Facebook is notifying some users it believes have been exposed to “hateful extremist” posts as a part of an effort to mitigate such content. A man passes a Facebook screen at the Gamescom in Cologne, Germany. (Martin Meissner/Associated Press)
Facebook notifies some users of exposure to ‘harmful extremist content’
Mike Brest July 01, 05:01 PM July 01, 05:03 PM
Facebook is notifying some users it believes have been exposed to “hateful extremist” posts as a part of an effort to mitigate such content.
The function, developed as part of the company’s Redirect Initiative, was started this week and is only occurring for users in the United States at this time, a Facebook spokesperson told the Washington Examiner.
“This test is part of our larger work to assess ways to provide resources and support to people on Facebook who may have engaged with or were exposed to extremist content or may know someone who is at risk. We are partnering with NGOs and academic experts in this space and hope to have more to share in the future,” the spokesperson said in a statement.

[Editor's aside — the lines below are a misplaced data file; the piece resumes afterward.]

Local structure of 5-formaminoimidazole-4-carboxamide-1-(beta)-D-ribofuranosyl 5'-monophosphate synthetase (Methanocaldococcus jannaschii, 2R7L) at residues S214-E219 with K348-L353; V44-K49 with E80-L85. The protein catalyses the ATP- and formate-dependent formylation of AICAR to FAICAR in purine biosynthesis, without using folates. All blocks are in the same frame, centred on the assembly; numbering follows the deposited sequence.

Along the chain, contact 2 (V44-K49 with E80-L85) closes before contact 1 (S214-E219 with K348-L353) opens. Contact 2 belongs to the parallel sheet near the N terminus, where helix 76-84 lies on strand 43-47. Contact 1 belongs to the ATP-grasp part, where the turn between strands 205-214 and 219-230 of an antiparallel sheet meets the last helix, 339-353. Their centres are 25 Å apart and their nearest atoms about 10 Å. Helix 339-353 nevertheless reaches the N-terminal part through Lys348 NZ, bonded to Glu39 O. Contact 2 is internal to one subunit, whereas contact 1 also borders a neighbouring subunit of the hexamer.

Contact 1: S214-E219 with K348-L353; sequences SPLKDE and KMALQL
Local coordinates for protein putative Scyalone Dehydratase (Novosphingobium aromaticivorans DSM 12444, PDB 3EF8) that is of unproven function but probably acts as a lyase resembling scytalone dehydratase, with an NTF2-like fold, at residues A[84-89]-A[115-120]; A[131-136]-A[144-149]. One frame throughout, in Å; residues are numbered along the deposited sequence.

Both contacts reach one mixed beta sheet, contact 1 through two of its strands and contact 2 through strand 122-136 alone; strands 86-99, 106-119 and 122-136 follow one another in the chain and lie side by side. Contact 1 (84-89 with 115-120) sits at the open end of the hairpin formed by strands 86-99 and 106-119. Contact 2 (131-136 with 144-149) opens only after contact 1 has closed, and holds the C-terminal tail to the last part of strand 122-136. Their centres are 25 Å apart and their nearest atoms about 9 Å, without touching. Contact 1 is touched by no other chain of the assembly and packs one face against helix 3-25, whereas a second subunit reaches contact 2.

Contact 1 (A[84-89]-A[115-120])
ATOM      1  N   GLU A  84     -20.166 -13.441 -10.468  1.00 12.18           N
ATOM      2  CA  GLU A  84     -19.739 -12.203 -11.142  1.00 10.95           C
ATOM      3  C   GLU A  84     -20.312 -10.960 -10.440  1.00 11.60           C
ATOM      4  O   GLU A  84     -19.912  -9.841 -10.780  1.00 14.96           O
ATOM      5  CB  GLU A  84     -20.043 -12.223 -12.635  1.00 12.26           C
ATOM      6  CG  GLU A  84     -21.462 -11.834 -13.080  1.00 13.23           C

The social media platform identifies users it believes have been exposed to content that violates its policies or those who have been the subject of prior enforcement. Facebook’s spokesperson did not respond to questions about the specific content that would warrant people to receive this notification.
The message they receive reads, “You may have been exposed to harmful extremist content recently. Violent groups try to manipulate your anger and disappointment. You can take action now to protect yourself and others.”
The notification also provides users who receive it the opportunity to “get support” from experts, if they choose. If a user clicks that link, it directs them to Life After Hate, an organization founded by a former extremist. The resources are also available to people who want to intervene in others’ lives, the spokesperson said.
Facebook’s Redirect Initiative is designed to “help combat violent extremism and dangerous organizations by redirected hate and violence-related search terms toward resources, education, and outreach groups that can help.”
The group has called for governments worldwide and internet service providers to do more to “address the issue of terrorist and violent extremist content online and to prevent the abuse of the internet as occurred in and after the Christchurch attack.”
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